Thursday, October 24, 2013

Best Basil Rathbone Films - #2 "The Mark of Zorro" (1940)

After my last review concerning 1935's "Captain Blood," which was filled with enthusiasm and euphoria, you must be wondering how an adventure, swashbuckling-type of movie could top that. Well, 1940's "The Mark of Zorro" appears to have done so, as it is one of my very favourite films and my pick for the 2nd best Basil Rathbone movie.

Don Diego Vega (Tyrone Power) returns to his native California from an extended trip in Spain to find his homeland very different. The people are being oppressed by a powerful and corrupt ruler, Luis Qunitero (J. Edward Bromberg) and his deadly right-hand man, Captain Esteban Pasquale (Basil Rathbone). To fight back against the injustice, Vega masquerades as Zorro, the town's vigilante who will stop at nothing to protect the people.

"The Mark of Zorro" was produced at 20th Century Fox, who during the 1940's, wasn't well-known for action, adventure dramas. The studio specialized in mystery movies and some of the finest '40's Film Noir emerged from the studio. It is perhaps for that reason that "The Mark of Zorro" feels as though it were filmed on a smaller, less expensive scale, than other swashbucklers of the time. The fact that "Zorro" has less of a grandiose air is not a bad thing though. If anything, it adds realism to the more or less secluded Southern Californian setting. It also provides a nice contrast between the poor citizens of the community and the wealthy, corrupt government who oversee them.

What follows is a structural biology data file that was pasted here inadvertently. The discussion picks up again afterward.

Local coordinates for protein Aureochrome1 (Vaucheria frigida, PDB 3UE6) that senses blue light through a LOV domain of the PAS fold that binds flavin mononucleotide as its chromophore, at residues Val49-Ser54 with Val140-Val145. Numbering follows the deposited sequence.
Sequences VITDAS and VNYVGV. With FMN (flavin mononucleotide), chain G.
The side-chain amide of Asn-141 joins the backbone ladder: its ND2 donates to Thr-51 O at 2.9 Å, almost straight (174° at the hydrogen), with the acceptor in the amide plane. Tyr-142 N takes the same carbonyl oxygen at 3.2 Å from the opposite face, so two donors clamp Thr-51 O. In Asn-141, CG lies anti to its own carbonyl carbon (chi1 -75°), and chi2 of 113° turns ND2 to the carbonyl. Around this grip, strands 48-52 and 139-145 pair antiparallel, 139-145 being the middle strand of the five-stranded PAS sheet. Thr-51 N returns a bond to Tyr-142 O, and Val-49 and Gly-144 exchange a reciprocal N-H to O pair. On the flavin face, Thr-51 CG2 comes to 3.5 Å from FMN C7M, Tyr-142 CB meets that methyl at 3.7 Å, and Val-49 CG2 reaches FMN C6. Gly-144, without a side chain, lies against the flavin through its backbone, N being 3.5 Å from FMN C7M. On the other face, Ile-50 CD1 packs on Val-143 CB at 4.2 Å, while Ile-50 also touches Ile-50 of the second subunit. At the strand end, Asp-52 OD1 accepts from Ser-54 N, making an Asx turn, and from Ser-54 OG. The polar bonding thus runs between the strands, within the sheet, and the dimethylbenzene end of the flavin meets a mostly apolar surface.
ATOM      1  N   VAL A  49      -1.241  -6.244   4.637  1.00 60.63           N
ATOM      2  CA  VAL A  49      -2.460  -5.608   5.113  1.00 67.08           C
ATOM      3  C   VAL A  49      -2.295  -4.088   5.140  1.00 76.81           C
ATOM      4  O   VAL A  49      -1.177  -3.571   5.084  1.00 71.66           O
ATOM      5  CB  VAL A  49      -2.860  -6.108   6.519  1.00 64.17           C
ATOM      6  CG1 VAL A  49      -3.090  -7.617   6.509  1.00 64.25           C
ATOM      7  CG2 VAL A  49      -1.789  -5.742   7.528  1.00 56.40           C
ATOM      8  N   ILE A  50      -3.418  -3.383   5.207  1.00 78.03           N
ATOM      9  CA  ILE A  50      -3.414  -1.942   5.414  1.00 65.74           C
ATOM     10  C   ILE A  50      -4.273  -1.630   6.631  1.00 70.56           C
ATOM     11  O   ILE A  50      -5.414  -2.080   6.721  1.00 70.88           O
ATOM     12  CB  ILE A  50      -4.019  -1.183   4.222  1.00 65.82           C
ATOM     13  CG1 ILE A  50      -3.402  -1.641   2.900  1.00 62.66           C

Starring in the duel role of Diego Vega and Zorro is Tyrone Power, who in the early '40's, was still making a name for himself. The previous year, Power had played the title role in Fox's 1939 biopic, "Jesse James," which garnered the actor some stardom, but it was his contribution to "The Mark of Zorro" which solidified Power as a romantic, leading man. Linda Darnell makes for a fine love interest - her acting is fine, but her character as Lolita Quintero, the corrupt governor's daughter, is somewhat bland. On a side-note, Darnell is perhaps best remembered today as a sleazy lounge singer who is murdered in the 1945 thriller, "Hangover Square."

Rathbone (right) and Tyrone Power (left) in the climatic
sword duel from 1940's "The Mark of Zorro"
On the opposite end of the spectrum is Rathbone, who is absolutely fantastic as Captain Esteban Pasquale. It is interesting to note that Pasquale is more-or-less a stooge to the main villain, but Rathbone manages to steal the show. From the moment he appears on screen, it's obvious that Pasquale is up to no good. Practicing his swordsmanship, he produly tells Diego: "Some men toy with their canes, monocles or snuff boxes. I toy with a sword." Throughout the film, Rathbone's performance is grand, enthusing the part with subtle hints of black comedy. And when Rathbone is playing a sword-toting villain in a swashbuckler, there is of course going to be a duel. The sword duel in this film is brilliant, excellently executed. It is, unlike other fine sword duels committed to celluloid, confined to a small space, but this manages to heighten the suspense and adds an element of claustrophobia.

Overall, "The Mark of Zorro" is a very enjoyable, though a slightly atypical swashbuckler. Much like all of the films in this countdown, I highly recommend it.

Coming Next Time: Well...I think I'm going to keep my number one pick a secret

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